By Senan Murray
BBC News, Kano
The Sharia police, or Hisbah, say they will soon commence raids in an enclave in northern Nigeria's ancient Muslim city of Kano - dubbed by locals as "pleasure island".
The Hisbah have given themselves the task of enforcing morals and Islamic law in the city, but so far have largely left Sabon Gari, or New Town, alone, complete with its bars, brothels and night-clubs.
Abubakar Rabo Abdulkarim says he wants to rid Kano of sin
But they say they must stamp out such "sinfulness" in case it "pollutes" the rest of the city.
Sabon Gari has always been a district populated by "settlers" or non-Muslim southern traders and professionals who have settled and worked in Kano.
But after years of ethnic and religious violence, much of Kano's small Christian population withdrew further to Sabon Gari to seek safety in numbers.
This has resulted in a peaceful co-existence between residents of the area and the rest of the city.
Sabon Gari also happens to be one of Kano's biggest ghettos, with blocked sewers, gullied streets and piles of rubbish on almost every street corner.
Cannabis is also openly smoked in this part of the city and pipe-born water is even rarer than in the rest of Kano.
Kano is among a dozen states in northern Nigeria practising Sharia law, despite initial strong opposition from the federal government, Christians and human rights groups.
More than a dozen Muslims have been sentenced to death by stoning for sexual offences like adultery and homosexuality since the Sharia legal system was introduced in 2000.
Many others have been sentenced to flogging for drinking alcohol.
Two petty thieves have also had their hands amputated - but no death sentences have so far been carried out.
The BBC News website learnt that some Muslims often cross the religious divide - under the cover of darkness - from the Sharia part of Kano to Sabon Gari for dancing, alcohol and sex.
"I often bring many of them here at night to drink," says Mohammed, a taxi driver in the city.
"It's an open secret, my brother. The code is thou shall not be caught," he says with a knowing smile.
Mohammed wouldn't say whether he also makes the nocturnal pilgrimage to the city's pleasure island.
"As long as no-one sees you, you remain a good Muslim and the Hisbah can't come after you."
'Instruments of sin'
Even in the Sharia part of Kano, prostitutes often disguise their trade by covering themselves up in the Islamic veil.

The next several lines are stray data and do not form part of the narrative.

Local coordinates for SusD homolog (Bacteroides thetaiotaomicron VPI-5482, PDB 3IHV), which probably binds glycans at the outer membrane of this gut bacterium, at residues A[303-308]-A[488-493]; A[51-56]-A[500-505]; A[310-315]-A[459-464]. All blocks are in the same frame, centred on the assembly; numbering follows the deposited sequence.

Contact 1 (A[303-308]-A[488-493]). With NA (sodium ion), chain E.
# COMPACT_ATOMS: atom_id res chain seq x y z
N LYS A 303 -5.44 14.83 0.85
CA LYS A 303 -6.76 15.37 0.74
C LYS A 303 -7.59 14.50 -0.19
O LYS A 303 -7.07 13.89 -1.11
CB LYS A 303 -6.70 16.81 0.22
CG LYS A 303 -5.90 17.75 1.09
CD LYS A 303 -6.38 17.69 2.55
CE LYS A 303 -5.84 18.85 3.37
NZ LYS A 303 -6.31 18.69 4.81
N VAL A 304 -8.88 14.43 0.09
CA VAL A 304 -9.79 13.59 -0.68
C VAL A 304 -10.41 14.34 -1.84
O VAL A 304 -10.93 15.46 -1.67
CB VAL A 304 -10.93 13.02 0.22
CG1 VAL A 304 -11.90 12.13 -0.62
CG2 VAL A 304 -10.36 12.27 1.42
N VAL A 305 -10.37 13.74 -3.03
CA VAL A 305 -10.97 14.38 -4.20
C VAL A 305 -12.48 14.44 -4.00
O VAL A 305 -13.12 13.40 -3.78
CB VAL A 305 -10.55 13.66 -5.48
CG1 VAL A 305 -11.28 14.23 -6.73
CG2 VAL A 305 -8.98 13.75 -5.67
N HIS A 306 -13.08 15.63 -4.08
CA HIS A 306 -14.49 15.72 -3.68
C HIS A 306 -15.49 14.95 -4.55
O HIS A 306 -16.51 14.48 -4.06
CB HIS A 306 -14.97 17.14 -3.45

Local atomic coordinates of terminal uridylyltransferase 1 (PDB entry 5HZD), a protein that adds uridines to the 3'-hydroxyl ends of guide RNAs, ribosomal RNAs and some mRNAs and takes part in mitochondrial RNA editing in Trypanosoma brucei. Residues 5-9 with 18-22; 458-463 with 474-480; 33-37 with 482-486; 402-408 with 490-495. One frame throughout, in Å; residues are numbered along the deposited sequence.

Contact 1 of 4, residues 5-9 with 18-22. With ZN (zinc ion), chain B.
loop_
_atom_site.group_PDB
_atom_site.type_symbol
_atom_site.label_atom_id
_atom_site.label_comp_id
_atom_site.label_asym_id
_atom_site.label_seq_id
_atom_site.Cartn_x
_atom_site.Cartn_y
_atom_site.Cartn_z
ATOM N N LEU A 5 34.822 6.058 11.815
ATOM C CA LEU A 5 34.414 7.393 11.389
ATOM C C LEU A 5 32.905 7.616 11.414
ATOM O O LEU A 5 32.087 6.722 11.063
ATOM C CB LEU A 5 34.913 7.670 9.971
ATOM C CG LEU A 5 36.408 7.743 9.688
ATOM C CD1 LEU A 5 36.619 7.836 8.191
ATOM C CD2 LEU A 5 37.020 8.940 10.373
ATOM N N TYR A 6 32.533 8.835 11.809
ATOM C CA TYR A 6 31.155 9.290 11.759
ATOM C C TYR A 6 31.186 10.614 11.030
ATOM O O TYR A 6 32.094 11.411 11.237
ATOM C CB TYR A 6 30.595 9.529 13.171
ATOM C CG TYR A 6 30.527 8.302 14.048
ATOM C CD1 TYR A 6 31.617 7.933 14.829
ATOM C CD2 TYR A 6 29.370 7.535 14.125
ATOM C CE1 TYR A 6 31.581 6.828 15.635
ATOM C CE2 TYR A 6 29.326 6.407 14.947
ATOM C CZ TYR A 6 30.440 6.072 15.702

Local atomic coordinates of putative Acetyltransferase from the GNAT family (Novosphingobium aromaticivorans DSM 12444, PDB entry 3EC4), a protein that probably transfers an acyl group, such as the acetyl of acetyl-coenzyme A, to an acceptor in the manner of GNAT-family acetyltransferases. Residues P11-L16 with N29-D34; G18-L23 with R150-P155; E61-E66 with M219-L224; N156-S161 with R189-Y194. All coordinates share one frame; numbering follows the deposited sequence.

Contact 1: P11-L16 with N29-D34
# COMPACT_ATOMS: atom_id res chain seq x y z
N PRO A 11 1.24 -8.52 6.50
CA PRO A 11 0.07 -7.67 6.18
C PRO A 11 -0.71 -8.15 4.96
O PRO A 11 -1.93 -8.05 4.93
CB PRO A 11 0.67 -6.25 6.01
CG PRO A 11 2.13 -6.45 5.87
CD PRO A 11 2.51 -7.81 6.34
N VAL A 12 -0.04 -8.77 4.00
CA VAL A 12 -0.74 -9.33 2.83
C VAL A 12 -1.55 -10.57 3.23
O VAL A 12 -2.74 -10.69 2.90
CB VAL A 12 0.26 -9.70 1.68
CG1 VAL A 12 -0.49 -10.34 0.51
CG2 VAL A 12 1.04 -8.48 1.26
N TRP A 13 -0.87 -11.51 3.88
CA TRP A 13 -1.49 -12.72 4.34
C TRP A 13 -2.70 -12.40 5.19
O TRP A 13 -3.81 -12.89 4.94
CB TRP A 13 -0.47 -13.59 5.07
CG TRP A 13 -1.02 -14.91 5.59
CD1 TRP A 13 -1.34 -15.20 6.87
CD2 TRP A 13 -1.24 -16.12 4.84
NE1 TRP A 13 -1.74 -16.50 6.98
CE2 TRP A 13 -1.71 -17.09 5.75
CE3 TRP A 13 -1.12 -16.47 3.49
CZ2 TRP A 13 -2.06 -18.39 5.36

But now, the Hisbah are saying enough is enough.
Sabon Gari is one of Kano's biggest ghettos
"Sharia has been very successful in Kano. So, we cannot allow a tiny spot in the city to ruin our successes so far," Abubakar Rabo Abdulkarim, who is in charge of operations at the Hisbah, told the BBC News website.
He says his men will soon launch a raid on Sabon Gari to cleanse it of all "instruments of sin".
But Mr Abdulkarim also understands the complex cultural nuances of his environment.
"Sharia is not a one-day affair. We will get there very soon. Knowing the nature of our environment, we have to be really careful," he says.
He says he has started by reducing the amount of alcohol that goes into Sabon Gari without actually entering the district.
"We mount checkpoints on the main roads leading into the city and impound all lorries attempting to bring alcohol into our city. So, in fact, all the beer you see in Sabon Gari was smuggled in."
But Obinna Amaechi, sitting in a roadside bar with a beer bottle in his hand, is not worried.
"They are not serious. They come here at night and join us at the bar and now they say they want to come and destroy the beer parlours? I think they are joking," he says nonchalantly.
Bar-owner Chidinma Anakwe or "Madam Cash", as her customers call her, further points out that that the Hisbah said non-Muslims would not be affected by Sharia.
"They say Sharia is for the Muslims. As for me, my religion does not stop me from selling or taking alcohol, why should they try to interfere with my business?" she asks.
Madam Cash runs a roadside bar on a main road in Sabon Gari. Despite her passionate defence of her liquor trade, she wouldn't want her picture taken, afraid that her bar might be singled out by "some people" for cleansing.
Massaging the system
Her fear is common among the Christian and animist residents of Sabon Gari.
Having been through many ethnic and religious clashes, in which hundreds of people were killed, they have learnt to massage the system rather than rock the boat.
Many of them reacted almost violently when attempts were made to take their pictures or those of their bars.
Kano is an ancient Islamic city
"As long as they remain this careful, they will keep their businesses and the Hisbah may never come here," Solomon Gapsiso, a Christian who has lived in Kano for more than a decade, said.
"The Hisbah are only joking," one sex worker said with what seemed like a genuine carefree attitude.
"Even for Saudi [Arabia], ashawo dey - there are prostitutes even in Saudi," she said.
Mr Abdulkarim says other societies may tolerate sex workers, but his green-uniformed Hisbah will not allow Kano to become the modern-day Sodom and Gomorrah.
However, there is yet another district where Mr Abdulkarim and his band of Hisbah volunteers will not go, even if they rid Sabon Gari of its "sinful" night life - the army and police barracks.
These also boast small "mammy markets", where alcohol is freely sold and sex-workers operate unhindered.
It is unlikely that Mr Abdulkarim's unarmed patrol teams could venture into these enclaves, suggesting Kano will continue to implement Sharia in patches for a long time to come.